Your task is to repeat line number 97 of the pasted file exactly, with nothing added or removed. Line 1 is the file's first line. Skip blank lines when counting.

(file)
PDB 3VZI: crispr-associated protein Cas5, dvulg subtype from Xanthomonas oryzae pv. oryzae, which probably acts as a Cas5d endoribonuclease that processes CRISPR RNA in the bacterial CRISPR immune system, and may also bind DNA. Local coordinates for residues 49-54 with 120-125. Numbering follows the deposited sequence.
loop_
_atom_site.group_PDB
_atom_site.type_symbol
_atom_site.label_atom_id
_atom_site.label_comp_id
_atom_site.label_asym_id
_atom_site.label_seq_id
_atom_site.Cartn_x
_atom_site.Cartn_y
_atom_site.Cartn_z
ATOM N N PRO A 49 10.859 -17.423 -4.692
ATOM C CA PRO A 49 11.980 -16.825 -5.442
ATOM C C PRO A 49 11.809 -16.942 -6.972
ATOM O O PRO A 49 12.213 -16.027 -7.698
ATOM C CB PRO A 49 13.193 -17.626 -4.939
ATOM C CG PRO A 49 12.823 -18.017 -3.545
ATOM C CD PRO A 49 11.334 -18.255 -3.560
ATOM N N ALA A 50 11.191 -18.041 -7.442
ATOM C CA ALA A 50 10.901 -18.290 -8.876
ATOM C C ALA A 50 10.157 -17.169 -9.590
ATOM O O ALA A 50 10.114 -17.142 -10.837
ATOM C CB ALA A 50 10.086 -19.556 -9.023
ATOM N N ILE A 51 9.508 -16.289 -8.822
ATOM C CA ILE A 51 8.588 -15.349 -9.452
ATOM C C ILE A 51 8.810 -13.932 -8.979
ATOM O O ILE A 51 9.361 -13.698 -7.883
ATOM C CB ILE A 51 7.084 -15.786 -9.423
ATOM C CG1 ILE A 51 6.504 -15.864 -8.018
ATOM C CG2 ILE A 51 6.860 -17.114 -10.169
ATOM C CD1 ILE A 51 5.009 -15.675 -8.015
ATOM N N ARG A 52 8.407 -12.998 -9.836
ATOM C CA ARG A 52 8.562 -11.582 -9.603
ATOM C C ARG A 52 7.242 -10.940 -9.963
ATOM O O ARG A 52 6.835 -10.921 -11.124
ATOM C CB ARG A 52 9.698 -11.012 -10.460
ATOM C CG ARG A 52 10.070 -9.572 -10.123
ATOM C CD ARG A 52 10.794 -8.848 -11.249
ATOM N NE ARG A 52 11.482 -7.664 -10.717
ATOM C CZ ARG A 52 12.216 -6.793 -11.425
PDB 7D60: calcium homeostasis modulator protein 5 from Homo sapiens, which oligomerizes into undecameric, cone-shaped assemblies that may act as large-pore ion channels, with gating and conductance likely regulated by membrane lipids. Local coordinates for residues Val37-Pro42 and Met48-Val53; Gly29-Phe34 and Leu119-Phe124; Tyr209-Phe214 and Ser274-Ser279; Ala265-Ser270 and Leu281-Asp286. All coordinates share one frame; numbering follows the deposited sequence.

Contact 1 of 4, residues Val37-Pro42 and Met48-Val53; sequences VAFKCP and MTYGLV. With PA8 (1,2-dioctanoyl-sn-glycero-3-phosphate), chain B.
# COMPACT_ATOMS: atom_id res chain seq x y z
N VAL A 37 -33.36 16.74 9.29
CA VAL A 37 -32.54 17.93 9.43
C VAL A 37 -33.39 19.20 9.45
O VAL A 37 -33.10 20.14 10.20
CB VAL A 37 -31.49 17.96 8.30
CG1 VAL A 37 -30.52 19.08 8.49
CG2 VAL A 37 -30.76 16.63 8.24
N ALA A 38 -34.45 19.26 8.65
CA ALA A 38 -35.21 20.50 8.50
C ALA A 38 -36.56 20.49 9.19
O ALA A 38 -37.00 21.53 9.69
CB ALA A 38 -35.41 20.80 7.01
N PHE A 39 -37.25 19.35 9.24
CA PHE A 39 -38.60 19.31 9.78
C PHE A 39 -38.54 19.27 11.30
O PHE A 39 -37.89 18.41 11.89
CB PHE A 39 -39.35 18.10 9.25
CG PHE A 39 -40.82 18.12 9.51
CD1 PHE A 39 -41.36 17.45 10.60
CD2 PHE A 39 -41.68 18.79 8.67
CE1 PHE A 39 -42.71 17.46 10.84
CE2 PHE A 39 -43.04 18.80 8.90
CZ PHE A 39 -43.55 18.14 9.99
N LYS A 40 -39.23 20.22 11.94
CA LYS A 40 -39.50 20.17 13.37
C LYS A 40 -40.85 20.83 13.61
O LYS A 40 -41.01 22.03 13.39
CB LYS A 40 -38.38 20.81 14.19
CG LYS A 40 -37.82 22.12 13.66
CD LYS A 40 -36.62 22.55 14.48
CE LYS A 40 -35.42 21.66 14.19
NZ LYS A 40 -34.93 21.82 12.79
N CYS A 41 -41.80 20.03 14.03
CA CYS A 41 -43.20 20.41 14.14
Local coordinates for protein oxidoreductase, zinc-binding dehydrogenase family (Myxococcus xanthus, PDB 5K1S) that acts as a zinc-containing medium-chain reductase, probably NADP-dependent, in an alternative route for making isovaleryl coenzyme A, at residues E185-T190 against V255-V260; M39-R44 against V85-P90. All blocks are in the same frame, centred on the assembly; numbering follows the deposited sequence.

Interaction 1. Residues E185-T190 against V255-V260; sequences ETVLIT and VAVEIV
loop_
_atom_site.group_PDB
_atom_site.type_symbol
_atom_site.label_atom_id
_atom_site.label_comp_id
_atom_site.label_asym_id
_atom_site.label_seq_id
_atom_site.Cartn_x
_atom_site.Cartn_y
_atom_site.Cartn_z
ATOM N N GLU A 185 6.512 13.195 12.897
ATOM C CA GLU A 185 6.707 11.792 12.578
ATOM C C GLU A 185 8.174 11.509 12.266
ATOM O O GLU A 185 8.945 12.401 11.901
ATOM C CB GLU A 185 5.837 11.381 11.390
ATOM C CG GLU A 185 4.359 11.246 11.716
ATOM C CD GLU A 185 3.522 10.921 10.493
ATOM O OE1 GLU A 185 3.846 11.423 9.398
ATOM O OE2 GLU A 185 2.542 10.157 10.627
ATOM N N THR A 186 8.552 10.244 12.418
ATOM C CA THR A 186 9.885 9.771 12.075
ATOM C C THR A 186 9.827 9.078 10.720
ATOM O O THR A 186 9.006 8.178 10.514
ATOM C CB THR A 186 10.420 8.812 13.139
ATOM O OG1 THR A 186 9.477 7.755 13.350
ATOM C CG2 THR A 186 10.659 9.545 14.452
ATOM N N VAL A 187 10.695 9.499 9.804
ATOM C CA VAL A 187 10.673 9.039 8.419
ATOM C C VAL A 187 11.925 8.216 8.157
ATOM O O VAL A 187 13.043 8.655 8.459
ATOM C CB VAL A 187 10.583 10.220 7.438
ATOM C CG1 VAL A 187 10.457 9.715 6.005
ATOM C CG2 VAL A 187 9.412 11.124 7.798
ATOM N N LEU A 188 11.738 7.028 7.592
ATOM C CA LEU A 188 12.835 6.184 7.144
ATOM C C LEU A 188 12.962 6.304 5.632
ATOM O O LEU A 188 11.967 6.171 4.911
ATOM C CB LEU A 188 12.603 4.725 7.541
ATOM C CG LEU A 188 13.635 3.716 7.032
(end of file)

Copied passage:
ATOM O OE1 GLU A 185 3.846 11.423 9.398